Logic of Discovery? Beliefs and Objectivity

Chapter index in this window —   — Chapter index in separate window

This material (including images) is copyrighted!. See my copyright notice for fair use practices.

Often a mathematical idea or model is discovered with no apparent application to the physical world until many years later. This aspect of pure, basic scientific research is not popular among government officials who want practical applications NOW! How are scientific discoveries made? There are several views about how we make discoveries and why humans are able to do this.

Kepler believed that there is a creationary resonance between the human mind and the laws of nature. In this view God creates humans with the gift of reading the mathematical harmonies of God's mind. It is only a matter of time for someone to discover God's plan. A more modern view held by some says that there is an evolutionary resonance between the human mind and the laws of nature. Given the infinite variety of paths of evolution, it is inevitable that creatures will eventually evolve capable of reading the laws of nature. In this view, scientific progress is inevitable.

Is creativity actually a logical process in disguise? It is a common belief today that one's religious/philosophical beliefs are merely along for the inevitable revolutionary ride and are not necessary to make revolutionary scientific advances. Some believe that there are many technically-capable paths by which the universe can be modeled. Kepler's neoplatonism was not logically necessary for the discovery of the planetary laws of motion, but, historically, it may have been absolutely necessary for his time and place.

Every age has its paradigms. Though scientists try to be objective, philosophical considerations do intrude on the scientific, creative process. That is not a bad thing because these beliefs are crucial in providing direction to their inquiries and fuel for the creativity mill. Scientists have faith that there is some order in the universe and this faith keeps them striving to solve the cosmic problems.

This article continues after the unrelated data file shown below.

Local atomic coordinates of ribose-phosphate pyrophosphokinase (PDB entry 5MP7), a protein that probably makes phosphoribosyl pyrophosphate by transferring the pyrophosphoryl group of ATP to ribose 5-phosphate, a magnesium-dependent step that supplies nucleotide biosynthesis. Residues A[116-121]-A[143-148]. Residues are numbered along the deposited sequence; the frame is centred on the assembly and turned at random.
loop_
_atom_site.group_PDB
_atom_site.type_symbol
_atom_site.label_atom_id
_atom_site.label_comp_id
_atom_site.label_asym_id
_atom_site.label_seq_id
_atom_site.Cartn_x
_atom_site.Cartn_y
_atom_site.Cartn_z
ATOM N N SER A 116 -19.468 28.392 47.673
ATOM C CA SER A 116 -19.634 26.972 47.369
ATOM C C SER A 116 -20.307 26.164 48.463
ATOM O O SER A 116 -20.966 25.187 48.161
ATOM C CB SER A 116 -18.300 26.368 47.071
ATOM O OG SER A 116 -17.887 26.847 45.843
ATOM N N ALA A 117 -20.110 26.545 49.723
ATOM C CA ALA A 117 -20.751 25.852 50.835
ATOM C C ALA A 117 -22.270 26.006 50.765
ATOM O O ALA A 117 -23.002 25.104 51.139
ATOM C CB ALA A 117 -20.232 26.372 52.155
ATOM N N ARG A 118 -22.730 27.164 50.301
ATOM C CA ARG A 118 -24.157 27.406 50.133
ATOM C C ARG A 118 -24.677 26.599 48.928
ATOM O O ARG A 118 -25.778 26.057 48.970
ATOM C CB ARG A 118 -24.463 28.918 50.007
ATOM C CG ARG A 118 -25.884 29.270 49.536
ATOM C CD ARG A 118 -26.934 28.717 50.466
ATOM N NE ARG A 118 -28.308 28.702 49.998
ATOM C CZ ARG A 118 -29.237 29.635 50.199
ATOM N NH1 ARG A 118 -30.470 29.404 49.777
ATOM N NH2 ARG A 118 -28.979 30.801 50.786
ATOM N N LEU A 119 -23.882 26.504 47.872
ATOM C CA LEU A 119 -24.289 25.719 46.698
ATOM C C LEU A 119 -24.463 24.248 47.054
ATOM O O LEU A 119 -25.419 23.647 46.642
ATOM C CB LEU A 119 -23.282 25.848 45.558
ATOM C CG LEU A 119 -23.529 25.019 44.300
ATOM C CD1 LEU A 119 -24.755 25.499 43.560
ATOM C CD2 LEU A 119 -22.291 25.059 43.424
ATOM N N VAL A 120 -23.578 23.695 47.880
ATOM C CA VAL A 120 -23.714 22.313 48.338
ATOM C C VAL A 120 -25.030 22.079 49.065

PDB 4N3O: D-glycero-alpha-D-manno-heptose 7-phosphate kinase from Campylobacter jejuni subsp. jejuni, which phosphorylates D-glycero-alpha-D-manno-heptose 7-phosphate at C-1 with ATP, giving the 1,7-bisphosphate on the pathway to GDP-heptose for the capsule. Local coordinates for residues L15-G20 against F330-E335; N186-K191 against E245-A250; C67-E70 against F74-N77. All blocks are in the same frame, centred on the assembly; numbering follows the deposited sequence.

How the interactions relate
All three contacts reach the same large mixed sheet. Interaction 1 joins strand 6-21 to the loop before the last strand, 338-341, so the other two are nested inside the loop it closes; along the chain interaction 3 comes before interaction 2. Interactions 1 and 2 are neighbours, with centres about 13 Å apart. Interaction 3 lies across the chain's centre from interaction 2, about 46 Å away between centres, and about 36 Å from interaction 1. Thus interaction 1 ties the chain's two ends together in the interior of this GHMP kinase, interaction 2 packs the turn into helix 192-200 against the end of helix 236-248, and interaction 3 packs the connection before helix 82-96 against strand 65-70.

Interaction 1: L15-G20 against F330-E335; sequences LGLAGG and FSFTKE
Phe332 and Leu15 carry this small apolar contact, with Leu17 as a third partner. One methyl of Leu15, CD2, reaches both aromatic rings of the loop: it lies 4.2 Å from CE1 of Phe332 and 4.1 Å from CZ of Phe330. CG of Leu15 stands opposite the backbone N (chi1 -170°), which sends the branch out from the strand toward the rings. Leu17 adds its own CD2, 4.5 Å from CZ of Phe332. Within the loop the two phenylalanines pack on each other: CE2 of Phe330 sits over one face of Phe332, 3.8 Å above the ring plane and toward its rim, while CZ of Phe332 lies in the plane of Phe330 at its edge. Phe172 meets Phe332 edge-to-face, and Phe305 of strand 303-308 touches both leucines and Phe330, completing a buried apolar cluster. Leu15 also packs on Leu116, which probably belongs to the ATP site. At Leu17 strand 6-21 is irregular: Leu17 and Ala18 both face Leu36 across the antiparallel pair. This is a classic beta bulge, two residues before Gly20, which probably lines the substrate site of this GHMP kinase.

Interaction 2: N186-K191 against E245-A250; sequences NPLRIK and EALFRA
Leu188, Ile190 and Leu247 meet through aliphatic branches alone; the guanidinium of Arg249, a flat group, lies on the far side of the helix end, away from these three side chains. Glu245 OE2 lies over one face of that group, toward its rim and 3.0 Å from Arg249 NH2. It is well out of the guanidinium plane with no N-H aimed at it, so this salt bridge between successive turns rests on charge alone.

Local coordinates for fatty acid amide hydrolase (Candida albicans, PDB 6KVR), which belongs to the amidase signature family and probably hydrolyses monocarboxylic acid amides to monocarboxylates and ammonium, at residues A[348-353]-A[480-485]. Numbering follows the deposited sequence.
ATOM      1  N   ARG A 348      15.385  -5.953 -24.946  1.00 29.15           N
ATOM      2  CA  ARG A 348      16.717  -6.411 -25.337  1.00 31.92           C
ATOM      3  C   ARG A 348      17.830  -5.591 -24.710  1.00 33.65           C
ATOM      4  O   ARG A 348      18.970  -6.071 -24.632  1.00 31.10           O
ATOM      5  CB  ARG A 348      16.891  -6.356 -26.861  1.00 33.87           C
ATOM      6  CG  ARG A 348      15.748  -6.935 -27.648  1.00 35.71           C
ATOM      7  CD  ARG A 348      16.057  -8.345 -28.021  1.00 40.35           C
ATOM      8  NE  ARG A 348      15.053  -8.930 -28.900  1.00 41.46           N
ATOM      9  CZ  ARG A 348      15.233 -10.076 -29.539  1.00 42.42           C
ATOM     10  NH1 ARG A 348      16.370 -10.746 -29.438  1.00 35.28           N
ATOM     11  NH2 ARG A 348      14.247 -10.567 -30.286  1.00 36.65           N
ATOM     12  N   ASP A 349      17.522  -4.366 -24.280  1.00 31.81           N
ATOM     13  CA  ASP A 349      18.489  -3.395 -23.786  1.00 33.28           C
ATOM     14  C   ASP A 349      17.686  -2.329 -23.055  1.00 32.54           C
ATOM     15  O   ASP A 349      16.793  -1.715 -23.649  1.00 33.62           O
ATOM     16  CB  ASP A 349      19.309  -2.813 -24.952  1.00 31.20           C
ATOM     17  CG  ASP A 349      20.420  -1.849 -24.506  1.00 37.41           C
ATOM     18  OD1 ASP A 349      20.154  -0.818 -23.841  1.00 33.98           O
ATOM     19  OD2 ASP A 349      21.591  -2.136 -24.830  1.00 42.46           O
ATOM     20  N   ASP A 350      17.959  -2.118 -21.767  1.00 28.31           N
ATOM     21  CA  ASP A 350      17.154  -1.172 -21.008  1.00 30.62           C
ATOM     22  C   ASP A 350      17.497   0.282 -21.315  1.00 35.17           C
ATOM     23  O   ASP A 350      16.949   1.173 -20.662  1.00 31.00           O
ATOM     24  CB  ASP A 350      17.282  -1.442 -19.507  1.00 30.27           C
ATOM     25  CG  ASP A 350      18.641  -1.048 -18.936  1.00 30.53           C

Facts have little meaning without ideas to interpret them. Because science is a human discipline, there is no machine-like objectivity. Often crucial facts supporting an idea come after a commitment is made to the idea. So is science then all based on an individual's whim; relative to the scientist's time and place? The self-corrective enterprise of science is messier than most science textbooks would have you believe. Besides the inevitable cultural prejudices, scientists have, in principle, an infinite number of conceivable ideas to choose from. How do you separate reasonable ideas from the infinite number of merely conceivable ideas?

Sure, there are cultural biases, but science does make us confront the real world---reality kicks back. You can ignore the discrepancies between nature's truth (observations) and your theories of what should happen only for so long. Experiments are the sole judge of scientific truth---nature eventually wins. The ideas are crucial to understanding the world but they eventually yield to the facts. Science makes us confront the world.

References

For further reading, here are some of my references that cover the development of science using historical records. They also cover science's philosophical underpinnings using the tools of philosophy.
  1. Owen Barfield Saving the Appearances pp. 46--54.
  2. Paul K. Feyerabend Galileo and the Tyranny of Truth in The Galileo Affair: A Meeting of Faith and Science ed. Coyne, Heller, Zycinski (Vatican City: 1985), pp. 155-166 and other papers from that symposium held at the Vatican.
  3. George S. Johnston 1995, The Galileo Affair (Scepter Press: Princeton, NJ). HTML version version available here.
  4. Thomas S. Kuhn The Copernican Revolution: Planetary Astronomy in the Development of Western Thought (Cambridge, Mass: Harvard Univ. Press, 1957).
  5. Ronald Pine Science and the Human Prospect (Wadsworth Publ. Co: Belmont, CA, 1989) esp. ch. 5: pp. 130-162.
  6. A prelude to Copernicus is Owen Gingerich's Scientific American article Astronomy in the Age of Columbus Nov. 1992, pp. 100-105.

previousGo back to previous section

Go to Astronomy Notes home

last updated: 28 May 2001

Is this page a copy of Strobel's Astronomy Notes?

Author of original content: Nick Strobel